Around 2013 I invented a series of prompts to help a candidate reflect on their thesis.
Through not-so-subtle phrasing I got these keywords to spell out VIVA. The tool is used to explore the contents of a thesis chapter. All of these reflections combined then create a useful summary of the thesis.
The four prompts (and associated questions) are:
- Valuable (to others): what would someone else find valuable in this chapter?
- Interesting (to you): what interests you about your work?
- Vague (or unclear): what doesn’t seem clear when you read it?
- Ask (your examiners): what questions would you like to ask in the viva given the opportunity?
I shared VIVA for years in seminars. Switching to webinars I couldn’t find the right way to share this tool in a session. I’ve felt sad about this for a year now. There are other tools, but this one really speaks to me. I’ve done some reflecting on why this is the case:
- Valuable: as a set of prompts I think it intuitively allows a candidate to find the key ideas that are going to be useful to them, both in the prep and in the viva.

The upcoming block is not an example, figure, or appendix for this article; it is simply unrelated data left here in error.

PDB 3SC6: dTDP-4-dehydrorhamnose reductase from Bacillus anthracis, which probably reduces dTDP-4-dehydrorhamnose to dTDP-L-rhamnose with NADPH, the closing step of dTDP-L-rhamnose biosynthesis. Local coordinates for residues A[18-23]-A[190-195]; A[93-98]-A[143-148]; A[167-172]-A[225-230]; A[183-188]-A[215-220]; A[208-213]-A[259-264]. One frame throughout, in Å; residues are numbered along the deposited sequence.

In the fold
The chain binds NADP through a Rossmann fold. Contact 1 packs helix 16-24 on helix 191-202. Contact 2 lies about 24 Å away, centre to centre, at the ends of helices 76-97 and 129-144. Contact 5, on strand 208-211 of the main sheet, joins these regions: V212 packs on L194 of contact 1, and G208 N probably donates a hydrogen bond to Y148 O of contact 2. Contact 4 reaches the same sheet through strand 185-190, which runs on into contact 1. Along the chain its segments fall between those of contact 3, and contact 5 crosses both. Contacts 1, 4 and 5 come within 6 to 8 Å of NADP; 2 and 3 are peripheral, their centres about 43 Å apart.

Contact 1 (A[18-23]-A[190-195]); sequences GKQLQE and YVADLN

- Interesting: for me, it was always fun to present and not mention the acronym at the start, only drawing attention to it at the end. Acronyms are fun!
- Vague: or “unclear” – I had to add this word because vague was a little too vague at times, not as known a word as I thought.
- Ask: I like that the tool invites and prompts questions. It is a little open-ended and allows a candidate to dig deeper and engage with the thesis and research – just like a candidate would have to do in the viva.
I would encourage every candidate to spend a little time in advance of their viva using VIVA to reflect on and analyse their thesis.
Every chapter of your thesis has something valuable in it. Everything you’ve done springs from something you found interesting. Find what’s vague so you can make it clearer in your thoughts for the viva. Consider what you might ask your examiners – and thus how you’ll play your part in the viva.